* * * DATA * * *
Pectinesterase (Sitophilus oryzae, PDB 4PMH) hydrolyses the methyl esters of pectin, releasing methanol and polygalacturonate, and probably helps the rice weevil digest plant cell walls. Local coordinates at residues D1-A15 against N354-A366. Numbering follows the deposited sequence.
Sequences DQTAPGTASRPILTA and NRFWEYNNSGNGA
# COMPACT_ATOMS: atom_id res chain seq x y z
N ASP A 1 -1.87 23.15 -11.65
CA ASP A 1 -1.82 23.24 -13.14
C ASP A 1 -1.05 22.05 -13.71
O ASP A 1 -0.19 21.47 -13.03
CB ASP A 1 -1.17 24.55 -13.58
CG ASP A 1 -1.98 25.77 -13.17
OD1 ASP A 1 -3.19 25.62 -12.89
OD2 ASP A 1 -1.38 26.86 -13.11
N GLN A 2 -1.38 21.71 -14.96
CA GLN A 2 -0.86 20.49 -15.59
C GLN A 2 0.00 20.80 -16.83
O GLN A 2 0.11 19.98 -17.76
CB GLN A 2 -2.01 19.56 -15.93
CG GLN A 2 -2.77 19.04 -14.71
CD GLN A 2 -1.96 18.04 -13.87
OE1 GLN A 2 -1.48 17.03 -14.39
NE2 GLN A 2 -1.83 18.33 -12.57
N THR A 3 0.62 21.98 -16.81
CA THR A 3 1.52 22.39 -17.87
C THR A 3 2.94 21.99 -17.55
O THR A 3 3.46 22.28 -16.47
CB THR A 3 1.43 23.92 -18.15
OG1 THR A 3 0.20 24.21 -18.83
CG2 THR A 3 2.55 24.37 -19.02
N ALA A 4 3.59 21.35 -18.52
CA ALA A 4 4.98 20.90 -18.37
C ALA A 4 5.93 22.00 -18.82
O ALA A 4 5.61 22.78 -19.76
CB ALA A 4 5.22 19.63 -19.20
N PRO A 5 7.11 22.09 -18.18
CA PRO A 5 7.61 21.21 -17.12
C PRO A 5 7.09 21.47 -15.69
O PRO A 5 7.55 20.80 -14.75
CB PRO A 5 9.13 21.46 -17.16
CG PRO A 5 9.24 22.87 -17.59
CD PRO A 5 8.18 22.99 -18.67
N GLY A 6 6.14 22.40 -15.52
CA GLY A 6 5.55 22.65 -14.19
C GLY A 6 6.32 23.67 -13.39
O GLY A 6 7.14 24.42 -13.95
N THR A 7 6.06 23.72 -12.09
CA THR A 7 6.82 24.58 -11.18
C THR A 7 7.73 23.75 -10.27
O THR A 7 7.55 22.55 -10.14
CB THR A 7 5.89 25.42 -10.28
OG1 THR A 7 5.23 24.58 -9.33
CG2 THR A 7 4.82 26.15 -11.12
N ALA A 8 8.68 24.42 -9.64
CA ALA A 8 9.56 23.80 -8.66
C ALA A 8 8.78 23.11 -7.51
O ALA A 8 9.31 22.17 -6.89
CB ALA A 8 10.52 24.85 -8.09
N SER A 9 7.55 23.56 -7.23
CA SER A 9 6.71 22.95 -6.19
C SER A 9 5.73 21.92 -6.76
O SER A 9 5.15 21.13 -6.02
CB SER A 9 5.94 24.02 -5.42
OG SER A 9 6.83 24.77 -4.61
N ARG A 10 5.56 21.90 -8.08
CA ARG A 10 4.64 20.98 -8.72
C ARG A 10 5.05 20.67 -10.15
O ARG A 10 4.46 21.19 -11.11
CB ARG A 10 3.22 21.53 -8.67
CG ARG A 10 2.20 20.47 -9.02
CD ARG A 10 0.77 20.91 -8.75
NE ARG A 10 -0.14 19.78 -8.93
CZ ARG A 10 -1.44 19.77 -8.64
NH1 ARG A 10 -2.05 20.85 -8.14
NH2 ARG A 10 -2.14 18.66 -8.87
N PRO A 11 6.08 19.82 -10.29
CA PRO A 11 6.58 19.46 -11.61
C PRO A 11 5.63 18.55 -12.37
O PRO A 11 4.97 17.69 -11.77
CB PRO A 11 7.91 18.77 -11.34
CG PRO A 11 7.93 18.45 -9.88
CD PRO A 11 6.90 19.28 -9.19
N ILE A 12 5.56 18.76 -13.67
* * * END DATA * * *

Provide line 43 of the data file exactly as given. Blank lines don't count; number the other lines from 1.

O GLY A 6 7.14 24.42 -13.95